TEXT OF STORY
Bill Radke: Generally speaking, arts organizations over in Europe have had a pretty good deal. Theaters and museums get a lot of their funding from taxpayers. Well, that’s gonna have to change. Most European governments are planning deep budget cuts. And in Britain at least, those arts organizations are being told, “Folks, it’s time to do things like the Yanks do.”
Christopher Werth reports on the UK’s move toward more private arts funding.
Christopher Werth: It’s opening night at the Bush Theatre in West London, and the cast is running through a few final scenes before show time.
Woman, singing: Take heed my dear, there’s much to fear — from fruits that we do not grow…
This tiny, but influential theater has been crammed into the rooms above a pub for nearly 40 years. Until now, it received generous public subsidies. But this fall, Britain will slash billions worth of spending, and that means organizations like the Bush Theatre could face cuts as high as 25 percent.
Josie Rourke is the artistic director.
Josie Rourke: A cut of that magnitude would be grievous, and actually, it would be a very different Bush Theatre.
Arts organizations fear those cuts could force theatres and museums to close all over the country. To make up the shortfall, the government is urging them to raise more private money from wealthy donors and corporate sponsors.
Colin Tweedy: Every arts organization is being told, much to their fury, “Look at the American system, talk to American donors, see how you can model yourself on an American fundraising pattern.”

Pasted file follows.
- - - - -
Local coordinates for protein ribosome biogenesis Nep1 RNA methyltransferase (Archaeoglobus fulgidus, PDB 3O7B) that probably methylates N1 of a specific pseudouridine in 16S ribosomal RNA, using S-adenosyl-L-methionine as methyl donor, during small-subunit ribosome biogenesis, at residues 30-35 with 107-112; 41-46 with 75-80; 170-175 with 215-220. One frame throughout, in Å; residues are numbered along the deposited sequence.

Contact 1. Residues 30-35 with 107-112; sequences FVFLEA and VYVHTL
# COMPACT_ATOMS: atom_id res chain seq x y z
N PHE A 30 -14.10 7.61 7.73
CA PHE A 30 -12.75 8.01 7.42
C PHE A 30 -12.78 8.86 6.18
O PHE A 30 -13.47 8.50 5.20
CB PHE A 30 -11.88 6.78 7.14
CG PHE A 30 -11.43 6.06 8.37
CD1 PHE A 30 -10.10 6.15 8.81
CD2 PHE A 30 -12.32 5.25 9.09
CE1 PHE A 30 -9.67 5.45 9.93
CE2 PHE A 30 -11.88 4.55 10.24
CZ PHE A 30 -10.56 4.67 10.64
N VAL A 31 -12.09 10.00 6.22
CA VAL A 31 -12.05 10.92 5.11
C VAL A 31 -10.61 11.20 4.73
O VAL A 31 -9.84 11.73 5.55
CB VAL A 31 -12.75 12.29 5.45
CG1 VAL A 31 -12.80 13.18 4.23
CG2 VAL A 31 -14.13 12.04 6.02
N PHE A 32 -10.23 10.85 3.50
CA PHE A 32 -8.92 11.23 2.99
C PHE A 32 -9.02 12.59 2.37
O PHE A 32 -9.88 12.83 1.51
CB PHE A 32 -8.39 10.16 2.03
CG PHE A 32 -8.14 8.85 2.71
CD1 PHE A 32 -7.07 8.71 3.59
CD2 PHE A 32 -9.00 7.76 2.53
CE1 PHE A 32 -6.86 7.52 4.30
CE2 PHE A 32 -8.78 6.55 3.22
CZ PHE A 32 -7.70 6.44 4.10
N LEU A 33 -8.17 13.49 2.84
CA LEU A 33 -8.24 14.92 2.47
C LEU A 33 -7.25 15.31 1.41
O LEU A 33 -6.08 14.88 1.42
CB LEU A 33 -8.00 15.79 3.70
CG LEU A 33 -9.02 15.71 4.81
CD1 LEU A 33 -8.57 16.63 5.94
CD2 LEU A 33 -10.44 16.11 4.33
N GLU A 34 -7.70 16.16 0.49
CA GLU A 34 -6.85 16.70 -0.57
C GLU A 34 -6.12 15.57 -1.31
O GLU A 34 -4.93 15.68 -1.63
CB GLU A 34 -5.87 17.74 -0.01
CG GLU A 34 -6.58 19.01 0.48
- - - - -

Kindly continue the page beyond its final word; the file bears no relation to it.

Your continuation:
Colin Tweedy heads up the nonprofit group Arts & Business. He says British arts organizations began copying that American model over the past couple of decades as public funding started to dry up. He says the arts in Britain have faced funding cuts in past downturns, but not quite like this.
Tweedy: The arts community is like Count Dracula. You can’t kill a vampire, unless you stab it through the heart with a wooden stave. But this time will be different, because the recession is so big, so deep that they won’t recover for a generation.
The last time things were this bad, the UK took a more Keynesian approach. In fact, the economist John Maynard Keynes set up the Arts Council — the body that doles out public money — to kick start the arts after the Second World War. The Council’s chief executive Alan Davey says a lot of that money gets returned to the government through taxes on things like increased tourism and ticket sales.
Alan Davey: If you like, it’s R&D venture capital funding. And it produces risky, innovative work that takes the art form to new places.
Take the Bush Theatre. It’s known for it’s avant garde work. It’s expected to receive over $800,000 from the Arts Council this year — although now, that’s up in the air. But Josie Rourke says it will be hard to get wealthy patrons in Britain to cover the difference. That’s because they can’t shield their money by giving it away tax-free like donors can in the U.S.
Rourke: It will really need something big, such as reform in taxation, so that the same or similar tax breaks are available as are in America, which let’s be clear, one of the very big incentives for giving.
But with the British government short on cash, don’t expect to see those tax breaks anytime soon.
In London, I’m Christopher Werth for Marketplace.
There’s a lot happening in the world. Through it all, Marketplace is here for you.
You rely on Marketplace to break down the world’s events and tell you how it affects you in a fact-based, approachable way. We rely on your financial support to keep making that possible.
Your donation today powers the independent journalism that you rely on. For just $5/month, you can help sustain Marketplace so we can keep reporting on the things that matter to you.